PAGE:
By Cliff Coan
“So, I finally get to meet your mistress?”
That was my wife’s response to an invitation to join me for a UM training conference at the Philmont Scout Ranch.
I guess all the stories I’ve told and all the Philmont caps and t-shirts I wear made an impression on Tracy.
I’ve been to Philmont a total of 10 times as a trekker, two as a Scout and eight as an adult leader, and Tracy knew of its magic gravitational attraction for me.
Tracy was anxious to meet my New Mexico mistress, and the Scouting in the UMC conference would combine two organizations I hold in high esteem.
In the UMC, I serve as a sometime-Sunday school teacher, a praise and worship band bass player, a nominating committee member, a certified lay servant, a member of the church audio/video team, and the person who maintains the church’s website and Facebook pages.
In scouting, I serve as an assistant scoutmaster, a scouting ministry specialist, a Venturing Committee member, a troop committee member, a council executive committee member, and a Venturing Crew adviser.
I founded a Venturing Crew and kept it in theoretical existence up until my conscience and pocketbook told me that I could no longer maintain a “paper crew” for the few times we used it.
Trying to do things right, I worked to get the church on board with a new crew. This turned out to be a lot harder than I expected.
I had one pastor ready to go, when the bishop relocated her and we ended up with a short-timer who retired before I could convince him of the value of a Venturing Crew.
The new pastor was a by-the-book, full-blooded, several-generations-born-and-bred, old-school Methodist and didn’t have scouting on her radar screen.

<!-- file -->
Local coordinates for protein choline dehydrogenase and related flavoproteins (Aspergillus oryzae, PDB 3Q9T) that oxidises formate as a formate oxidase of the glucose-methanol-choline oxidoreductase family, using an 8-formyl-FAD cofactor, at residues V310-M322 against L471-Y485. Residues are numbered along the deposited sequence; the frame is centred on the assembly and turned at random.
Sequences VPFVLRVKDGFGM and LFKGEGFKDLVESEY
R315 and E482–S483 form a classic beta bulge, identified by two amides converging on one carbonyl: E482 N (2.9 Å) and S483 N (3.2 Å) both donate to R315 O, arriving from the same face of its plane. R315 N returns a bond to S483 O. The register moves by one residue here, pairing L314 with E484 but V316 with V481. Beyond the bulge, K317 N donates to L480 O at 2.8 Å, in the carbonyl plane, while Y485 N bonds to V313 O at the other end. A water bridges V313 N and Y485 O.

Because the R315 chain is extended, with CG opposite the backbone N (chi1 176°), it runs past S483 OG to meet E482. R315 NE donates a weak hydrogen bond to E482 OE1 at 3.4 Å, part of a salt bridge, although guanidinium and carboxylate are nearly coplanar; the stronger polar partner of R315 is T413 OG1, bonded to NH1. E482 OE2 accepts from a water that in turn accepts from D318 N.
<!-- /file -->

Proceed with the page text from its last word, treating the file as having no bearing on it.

I needed to find a better approach to scouting in the UMC before I could march back into the church office.
So, when Tracy agreed to go with me to the Philmont Training Center for the United Methodist Conference, I was extremely happy.
I bit the bullet and paid the (highly-reasonable) fee for the conference, threw down the (much-less-reasonable) cash for updating my “official” Venturing uniform, and we left our home in DeLeon, Texas and headed for New Mexico.
On Sunday evening, we checked into our palatial (by my standards) tent, with a floor, cots, a closet and electricity.
When class began on Monday morning, it felt like somebody had turned on a fire hose — no, make that opened a floodgate of knowledge — and I was trying to drink from it.
Information came at us in tsunamis.
I took notes frenetically, recognizing quickly that these old hands knew pretty much everything about these two organizations and how they were designed to work together, and the new hands had lots of ideas.
Everyone was willing and eager to learn from one another. If somebody had a difficulty, somebody else had an idea of how to overcome that difficulty.
While I was in class, Tracy played. We’ve now been to Philmont twice, so I don’t remember which activities she did in which year, but I know she whitewater rafted, participated in COPE (Challenging Outdoor Personal Experience), made pottery, beaded, painted, welded, and shot 22s.
In the evenings, spouses and conferees went to opening and closing campfires, a buffalo barbecue, a cobbler night and concert, a performance by the Kwahadi Indian dancers, and chapel services. And there was one free day families could use as they wished.
Tracy and I persuaded the Jewish chaplain to give us a marriage blessing in Hebrew on our anniversary. As every Philmont staffer I have encountered, he was more than willing to be of service, and apparently got a kick out of the service.
The week ended far too soon.
I came away with a major in understanding of how things are supposed to work when they involve scouting and the UMC, a minor in the two languages (Methodist and Scouter) and a ton of tools to help coordinate activities between the two. I also came home with a bunch of awards I can use to recognize Scouts and church leaders along with a plethora of ideas.
Did it make everything daisies and sunshine when I got back to the church and crew?
Honestly, no. But I was able to put together a killer proposal to convince the church to reinstate our lapsed Venturing Crew, and to begin the hard work of actually being a chartered organization — rather than just sponsoring our Scout troop.
I also hope to help make other local churches, the district and the conference become more aware of how scouting can and should be integrated into the daily life of the church.
And Tracy is again willing to visit my mistress any time.
Cliff Coan has a BA and a MA from Tarleton State University in Stephenville, Texas, and he serves as a computer science teacher at DeLeon (Texas) High School.